The Way to Freedom

'The Buddha is a being who is totally free of all delusions and faults, who is endowed with all good qualities and has attained the wisdom eliminating the darkness of ignorance. The Dharma is the result of his enlightenment. After having achieved enlightenment, a Buddha teaches, and what he or she teaches in called Dharma. The Sangha is made up of those who engage in the practice of the teachings given by the Buddha…

One of the benefits of refuge is that all the misdeeds you have committed in the past can be purified, because taking refuge entails accepting the Buddha’s guidance and following a path of virtuous action.’

- The Dalai Lama, The Way to Freedom.

Wonderful Becoming

'When the Buddha was asked, “What is the cause of everything? he answered with very simple words. He said, “This is, because that is.” It means that everything relies on everything else in order to be manifest. A flower has only to reply on non-flower elements in order to manifest. If you look deeply into the flower, you can recognize non-flower elements. Looking into the flower, you recognize the element sunshine. Without sunshine, a flower cannot manifest. Other elements are essential, such as minerals, soil, the farmer and so on; a multitude of non-flower elements come together in order to help the flower manifest.

This is why I prefer the expression “manifestation” to the word “creation.” This does no mean that we should not use the word “creation.”Of course we can do so, but we should understand that creation does not mean making something our of nothing. Creation is not something that is destroyed and can become nothing. I very much like the term “Wonderful Becoming.” Is is close to the true meaning of creation.’

- Thich Nhat Hanh, No Death, No Fear, Comforting Wisdom for Life.

The Circle of All Beings

'In a touching Sikh story, an aged spiritual master calls he most developed disciples to the garden in from of his hut. Gravely, he gives each one of them a chicken and instructs them, “Go to where no one can see, and kill the chicken. “One of the men immediately goes behind his shed, pics up an ax and hops off the chickens head. The other wanders around for hours, an finally returns to his master, the chicken still alive an in hand. “Well what happened?” the teacher asks. The disciple responds, “I can't find a place to kill the chicken where no one can see me. Everywhere I go, the chicken sees.”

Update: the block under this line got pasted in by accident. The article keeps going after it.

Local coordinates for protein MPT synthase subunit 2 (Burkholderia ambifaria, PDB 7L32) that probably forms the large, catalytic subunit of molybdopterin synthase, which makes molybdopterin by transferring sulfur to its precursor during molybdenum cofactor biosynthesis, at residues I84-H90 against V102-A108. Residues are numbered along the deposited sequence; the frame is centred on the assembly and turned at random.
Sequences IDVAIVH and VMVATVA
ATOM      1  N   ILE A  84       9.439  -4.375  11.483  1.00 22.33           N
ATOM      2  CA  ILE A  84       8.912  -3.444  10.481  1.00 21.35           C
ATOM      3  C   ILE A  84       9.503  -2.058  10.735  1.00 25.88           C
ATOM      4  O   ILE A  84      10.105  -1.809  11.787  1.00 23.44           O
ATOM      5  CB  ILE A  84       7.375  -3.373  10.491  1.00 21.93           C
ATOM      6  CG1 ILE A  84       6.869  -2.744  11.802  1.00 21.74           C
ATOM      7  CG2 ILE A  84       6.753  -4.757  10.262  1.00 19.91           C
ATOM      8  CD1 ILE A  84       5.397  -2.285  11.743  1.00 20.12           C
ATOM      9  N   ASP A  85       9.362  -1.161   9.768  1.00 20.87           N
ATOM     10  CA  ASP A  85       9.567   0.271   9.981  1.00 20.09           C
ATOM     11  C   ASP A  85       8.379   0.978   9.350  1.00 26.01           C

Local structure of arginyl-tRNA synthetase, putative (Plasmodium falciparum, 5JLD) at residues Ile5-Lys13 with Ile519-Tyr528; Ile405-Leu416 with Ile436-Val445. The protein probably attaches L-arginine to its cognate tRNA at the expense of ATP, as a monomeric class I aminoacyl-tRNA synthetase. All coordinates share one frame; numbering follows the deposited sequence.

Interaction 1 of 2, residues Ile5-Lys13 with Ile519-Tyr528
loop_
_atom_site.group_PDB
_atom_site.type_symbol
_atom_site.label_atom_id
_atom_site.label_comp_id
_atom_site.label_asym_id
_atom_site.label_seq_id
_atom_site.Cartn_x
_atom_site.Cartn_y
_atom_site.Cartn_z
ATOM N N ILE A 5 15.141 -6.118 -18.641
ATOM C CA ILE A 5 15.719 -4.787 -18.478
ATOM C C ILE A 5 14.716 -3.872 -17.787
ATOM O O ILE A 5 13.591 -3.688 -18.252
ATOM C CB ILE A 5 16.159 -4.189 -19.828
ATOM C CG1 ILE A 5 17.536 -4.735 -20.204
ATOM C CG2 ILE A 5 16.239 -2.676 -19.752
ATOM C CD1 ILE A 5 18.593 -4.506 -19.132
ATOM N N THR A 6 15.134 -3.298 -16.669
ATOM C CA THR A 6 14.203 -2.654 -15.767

To this man the chicken was real. It was conscious and felt pain. As we bring a kind attention to our own conscious and vulnerable being, we become more alert to how all beings are sentient, how they hurt and want to stay alive. While we may not be inclined to think we have much in common with a chicken, when we deepen out attention - we tap into the fundamental vibrancy and fragility that marks all living beings. Poet Gary Lawless writes:

When the animals come to us, 

Asking for our help,

When the plants speak to us

In their delicate, beautiful language,

Will we be able to answer them?

When the planet herself

Sings to us in our dreams,

Will we be able to work ourselves, and act?

When we know that the animals and plants are part of who we are, we can listen and respond. Ignoring the trees is like ignoring our lungs when they are congested and can’t breathe. Extinction of the songbirds means the end of our living music. When the planet herself calls to us in our dreams, it we are in touch with the truth of our mutual belonging, our hearts naturally stir with care. We remember that the web of life is our home.

The bodhisattva’s aspiration, “May my life be of benefit to all beings,” is a powerful tool for remembering our belonging and widening the circles of our compassion. In resolving to help all suffering beings, the bodhisattva is not assuming a grandiose role or holding to some unreachable idea; If we see ourselves as small and separate individuals trying to take on the world as our responsibility, we set ourselves up for delusion and failure. Rather, our aspiration to be of benefit arises from the radical realization that we all belong to the web of life, and that that happens within it affects everything else. Every thought we have, every action we take has an impact for good or for ill. An aboriginal woman from Australia speaks from this sense of relatedness in a powerful way: “If you have come to help me, then you are wasting your time. But if you have come because your destiny is bound up with mine, then let us work together.’

- Tara Brach, Radical Acceptance, Awakening the Love that Heals Fear and Shame Within Us.

The Depth of Our Inner Being

'When men look up into the space of heaven and invoke heaven, or a power that is supposed to reside there, they invoke in reality forces within themselves, which, by being projected outwards, are visualized or felt as heaven or cosmic space. If we contemplate the mysterious depth and blueness of the firmament, we contemplate the depth of our inner being, of our own mysterious all-encompassing consciousness in its primordial, unsullied purity: unsullied by thoughts… undivided by discrimination, desires, and aversions.'

- Lama Govinda, Foundations of Tibetan Mysticism.